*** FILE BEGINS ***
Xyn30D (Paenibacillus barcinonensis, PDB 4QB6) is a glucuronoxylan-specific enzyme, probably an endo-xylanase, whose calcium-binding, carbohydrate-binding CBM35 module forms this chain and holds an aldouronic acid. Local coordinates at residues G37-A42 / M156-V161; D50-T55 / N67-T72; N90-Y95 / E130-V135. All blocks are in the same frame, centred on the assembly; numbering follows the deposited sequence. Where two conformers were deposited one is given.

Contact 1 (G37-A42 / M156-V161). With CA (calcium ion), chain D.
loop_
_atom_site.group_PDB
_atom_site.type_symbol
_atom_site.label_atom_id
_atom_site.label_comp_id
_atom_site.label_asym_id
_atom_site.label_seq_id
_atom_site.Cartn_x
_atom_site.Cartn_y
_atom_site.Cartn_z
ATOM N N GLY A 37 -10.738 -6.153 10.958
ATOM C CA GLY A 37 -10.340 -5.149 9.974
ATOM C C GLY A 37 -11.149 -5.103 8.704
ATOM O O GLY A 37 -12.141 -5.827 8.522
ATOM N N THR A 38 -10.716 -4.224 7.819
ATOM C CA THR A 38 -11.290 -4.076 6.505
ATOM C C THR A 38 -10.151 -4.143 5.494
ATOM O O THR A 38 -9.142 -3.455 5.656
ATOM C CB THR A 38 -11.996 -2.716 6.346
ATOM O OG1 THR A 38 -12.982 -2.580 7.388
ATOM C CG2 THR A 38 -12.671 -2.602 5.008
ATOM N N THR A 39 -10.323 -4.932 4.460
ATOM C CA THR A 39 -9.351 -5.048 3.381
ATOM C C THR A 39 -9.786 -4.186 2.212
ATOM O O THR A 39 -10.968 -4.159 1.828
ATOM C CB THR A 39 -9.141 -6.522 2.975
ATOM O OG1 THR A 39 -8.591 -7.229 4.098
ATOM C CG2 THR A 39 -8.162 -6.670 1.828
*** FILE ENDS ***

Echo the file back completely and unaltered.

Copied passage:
Xyn30D (Paenibacillus barcinonensis, PDB 4QB6) is a glucuronoxylan-specific enzyme, probably an endo-xylanase, whose calcium-binding, carbohydrate-binding CBM35 module forms this chain and holds an aldouronic acid. Local coordinates at residues G37-A42 / M156-V161; D50-T55 / N67-T72; N90-Y95 / E130-V135. All blocks are in the same frame, centred on the assembly; numbering follows the deposited sequence. Where two conformers were deposited one is given.

Contact 1 (G37-A42 / M156-V161). With CA (calcium ion), chain D.
loop_
_atom_site.group_PDB
_atom_site.type_symbol
_atom_site.label_atom_id
_atom_site.label_comp_id
_atom_site.label_asym_id
_atom_site.label_seq_id
_atom_site.Cartn_x
_atom_site.Cartn_y
_atom_site.Cartn_z
ATOM N N GLY A 37 -10.738 -6.153 10.958
ATOM C CA GLY A 37 -10.340 -5.149 9.974
ATOM C C GLY A 37 -11.149 -5.103 8.704
ATOM O O GLY A 37 -12.141 -5.827 8.522
ATOM N N THR A 38 -10.716 -4.224 7.819
ATOM C CA THR A 38 -11.290 -4.076 6.505
ATOM C C THR A 38 -10.151 -4.143 5.494
ATOM O O THR A 38 -9.142 -3.455 5.656
ATOM C CB THR A 38 -11.996 -2.716 6.346
ATOM O OG1 THR A 38 -12.982 -2.580 7.388
ATOM C CG2 THR A 38 -12.671 -2.602 5.008
ATOM N N THR A 39 -10.323 -4.932 4.460
ATOM C CA THR A 39 -9.351 -5.048 3.381
ATOM C C THR A 39 -9.786 -4.186 2.212
ATOM O O THR A 39 -10.968 -4.159 1.828
ATOM C CB THR A 39 -9.141 -6.522 2.975
ATOM O OG1 THR A 39 -8.591 -7.229 4.098
ATOM C CG2 THR A 39 -8.162 -6.670 1.828